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Wow and Flutter," the title of Rachel Hayes' fabric installation on Solvent Space's exterior walls, says it all. The work, constructed of brightly colored rectangular swaths of fabric, is all about formal beauty and visual pleasure.
It is undeniably funny: What could be more absurd than dressing a squat, no-frills industrial building in colorful frippery? The pure celebratory feel of Solvent Space's facelift is contagious as it transforms an architectural wallflower into the life of the party.
If Hayes' exterior is in the midst of a wild party, Margrét Blöndal's interior installation reads more like the day after. Pockets of isolated debris scattered here and there suggest specific, but now indecipherable activities. A mass of white paper, balled-up and suspended with fluorescent pink plastic tape, resembles a pi¤ata smashed to bits, the candy snatched up, useless remains left behind.
The subdued hush of Blöndal's installation asks for careful attention. Everything is quietly, gently meaningful, each element worth a second or third look. Where Hayes' lively colors pull attention away from the building's cracks and flaws, Blöndal's restrained work deflects attention back into the arena in which it is situated. Every fissure, smudge and incidental feature of the building's innards becomes ripe with interpretation. Even shadows cast by the installation carry visual weight and read like objects in their own right. That a shadow can possess mass and dimensionality equal to real objects is remarkable, and it suggests other intangibles: unseen infrastructures, fading memories or half-intuited truths.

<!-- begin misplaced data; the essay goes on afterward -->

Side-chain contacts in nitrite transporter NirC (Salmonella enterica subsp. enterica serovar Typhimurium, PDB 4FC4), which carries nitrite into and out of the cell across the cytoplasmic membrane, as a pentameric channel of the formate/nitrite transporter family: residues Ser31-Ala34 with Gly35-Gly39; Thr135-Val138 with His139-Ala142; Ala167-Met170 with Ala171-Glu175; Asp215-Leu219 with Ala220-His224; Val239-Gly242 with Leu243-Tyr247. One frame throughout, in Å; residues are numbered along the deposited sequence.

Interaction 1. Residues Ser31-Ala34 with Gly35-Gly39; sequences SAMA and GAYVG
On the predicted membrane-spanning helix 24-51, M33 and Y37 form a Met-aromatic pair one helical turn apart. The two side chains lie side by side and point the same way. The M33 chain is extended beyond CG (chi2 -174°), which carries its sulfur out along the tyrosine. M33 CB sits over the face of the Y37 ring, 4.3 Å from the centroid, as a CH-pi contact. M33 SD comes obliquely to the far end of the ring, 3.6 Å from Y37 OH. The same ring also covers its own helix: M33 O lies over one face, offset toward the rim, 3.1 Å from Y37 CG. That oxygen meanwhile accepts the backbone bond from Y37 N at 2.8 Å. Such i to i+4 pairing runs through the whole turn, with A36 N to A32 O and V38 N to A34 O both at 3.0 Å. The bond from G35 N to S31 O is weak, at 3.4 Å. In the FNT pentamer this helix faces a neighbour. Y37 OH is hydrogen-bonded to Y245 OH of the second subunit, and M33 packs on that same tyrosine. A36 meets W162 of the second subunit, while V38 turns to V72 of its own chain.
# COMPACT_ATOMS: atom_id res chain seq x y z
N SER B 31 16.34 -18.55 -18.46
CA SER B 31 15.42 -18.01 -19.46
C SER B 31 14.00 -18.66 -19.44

Time and human touch are ever-present in Blöndal's work. Her fragile, thoughtful constructions could only have been made through human intervention whether in poetic revelry or child's play. Yet they also allude to natural processes of decay and transformation. They could have been blown in or washed up by a recent storm. Or perhaps they were left lingering there for years, slowly unraveling under the weight of time. This delicate interlacing of human and natural agency is compelling and points to the complex ways those two worlds co-exist.
The interplay between Hayes' lush exterior and Blöndal's measured interior creates an interesting foil that heightens what is essential in each. Both works possess a certain playfulness, but one speaks in a gentle whisper, the other in a whoop of pleasure. SSolvent Space at Plant Zero Art Center displays works by Margrét Blöndal and Rachel Hayes through March 10. 827-0984.Visit Rachel Hayes's websiteVisit Margrét Blöndal's websiteClick here for more Arts & Culture